‎500 years ago: Pope gives permission to conquer Indigenous people

Roxanne Dunbar-Ortiz explains how papal bull edicts from the fifteenth-century gave permission for Europeans to conquer the world's Indigenous peoples.

In May of this year, Prime Minister Justin Trudeau visited Pope Francis at the Vatican.  At the heart of his audience with the Pope was a request.  

Trudeau asked Pope Francis to issue a public apology for the Catholic Church's role in establishing and running Residential Schools in Canada. Such an apology is among the 'calls to action' from the Truth And Reconciliation Commission.

But the troubled history of the Catholic Church and indigenous people stretches back centuries.  

These words were written more than 500 years ago … any non-Christian people 'discovered' by European explorers were to be vanquished and subdued. Direct quote: "Subjugated - and brought to the faith."

They are called papal bulls, edicts made by Popes Nicholas V and Alexander VI in the fifteenth-century that instructed how European explorers were to treat Indigenous people.

The Vatican directives became the basis of centuries of discriminatory laws in both Canada and the United States.

Here's an excerpt: "That in our times, especially the Catholic faith and the Christian religion be exalted and be everywhere increased and spread, that the health of souls be cared for, and that barbarous nations be overthrown and brought to the faith itself."

This, according to Roxanne Dunbar-Ortiz, was clear permission for Europeans to conquer the world's Indigenous people.

"This is the basis for boarding schools, the basis for genocide. They could do anything they wanted with the people because not only did they own the land, but the people, their labour, everything," she says.

Roxanne Dunbar Ortiz is a historian and activist in San Francisco. She has worked with the international indigenous movement for more than 40 years.

She is one of the world's leading authorities on the papal bulls, which are the basis of the Doctrine of Discovery, a historical concept that claimed the right of Europeans to colonize Indigenous people.

She says that both the church and state were colonizers with purely economic interests. The exploration of the "New World" was not a search for Christian converts but a quest for "domination, looting, taking the wealth."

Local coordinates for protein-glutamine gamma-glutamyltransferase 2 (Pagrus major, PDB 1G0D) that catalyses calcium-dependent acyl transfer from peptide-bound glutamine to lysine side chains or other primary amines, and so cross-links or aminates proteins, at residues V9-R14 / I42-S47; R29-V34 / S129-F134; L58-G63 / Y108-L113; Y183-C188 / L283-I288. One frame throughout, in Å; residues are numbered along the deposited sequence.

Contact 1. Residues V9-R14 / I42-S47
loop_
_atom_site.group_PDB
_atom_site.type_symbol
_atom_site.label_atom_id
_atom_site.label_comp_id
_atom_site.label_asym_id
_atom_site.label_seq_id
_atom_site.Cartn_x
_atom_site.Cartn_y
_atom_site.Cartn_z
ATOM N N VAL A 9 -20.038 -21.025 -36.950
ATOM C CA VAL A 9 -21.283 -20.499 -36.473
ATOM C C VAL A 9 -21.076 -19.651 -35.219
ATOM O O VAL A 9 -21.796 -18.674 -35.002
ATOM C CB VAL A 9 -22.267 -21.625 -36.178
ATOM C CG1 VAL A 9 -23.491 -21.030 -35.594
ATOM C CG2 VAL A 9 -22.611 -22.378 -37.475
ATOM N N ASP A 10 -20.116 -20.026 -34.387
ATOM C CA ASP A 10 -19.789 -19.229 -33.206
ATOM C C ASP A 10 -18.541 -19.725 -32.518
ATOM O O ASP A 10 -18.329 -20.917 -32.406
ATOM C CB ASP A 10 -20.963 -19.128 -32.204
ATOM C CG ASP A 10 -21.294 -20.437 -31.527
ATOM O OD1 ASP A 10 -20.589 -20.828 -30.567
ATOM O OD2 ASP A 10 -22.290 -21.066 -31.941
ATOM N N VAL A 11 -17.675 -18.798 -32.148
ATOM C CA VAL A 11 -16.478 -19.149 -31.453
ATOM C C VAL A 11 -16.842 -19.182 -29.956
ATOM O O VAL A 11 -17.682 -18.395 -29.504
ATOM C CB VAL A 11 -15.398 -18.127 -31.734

Five hundred years after the original papal decrees, Dunbar-Ortiz says "the moral fabric of the whole society is corrupted."

Canada's Truth and Reconciliation Commission found that the country's residential school policy could be traced back to these original papal bulls. The Final Report of the Commission quotes political leader and educator Sol Sanderson: "What were the objectives of these empire policies? Assimilation, integration, civilization, Christianization and liquidation. Who did those policies target? They targeted the destruction of our Indigenous families worldwide."

The echoes of those decrees can also be seen in the abuse of Indigenous lands, such as the mercury poisoning of the Wabigoon River and Clay Lake in Grassy Narrows First Nation in Ontario.  Fifty years after the original dumping of mercury by a pulp and paper company, the young people of the community have recorded a song, Home to Me, to bring attention to their challenges and assert their pride.

Author and scholar Blair Stonechild was a residential school student in Saskatchewan in the 1960's. Now a professor of Indigenous Studies at First Nations University of Canada in Regina, he believes that part of the cure for centuries of scarred land and wounded spirits lies in reclaiming Indigenous spirituality. "Bringing back what to me are very natural, sensible concepts of spiritual relationship to the environment, recognizing that everything has a spirit."

Special thanks to Tina Pittaway for producing the interview with Roxanne Dunbar-Ortiz.


To encourage thoughtful and respectful conversations, first and last names will appear with each submission to CBC/Radio-Canada's online communities (except in children and youth-oriented communities). Pseudonyms will no longer be permitted.

By submitting a comment, you accept that CBC has the right to reproduce and publish that comment in whole or in part, in any manner CBC chooses. Please note that CBC does not endorse the opinions expressed in comments. Comments on this story are moderated according to our Submission Guidelines. Comments are welcome while open. We reserve the right to close comments at any time.

Become a CBC Member

Join the conversation  Create account

Already have an account?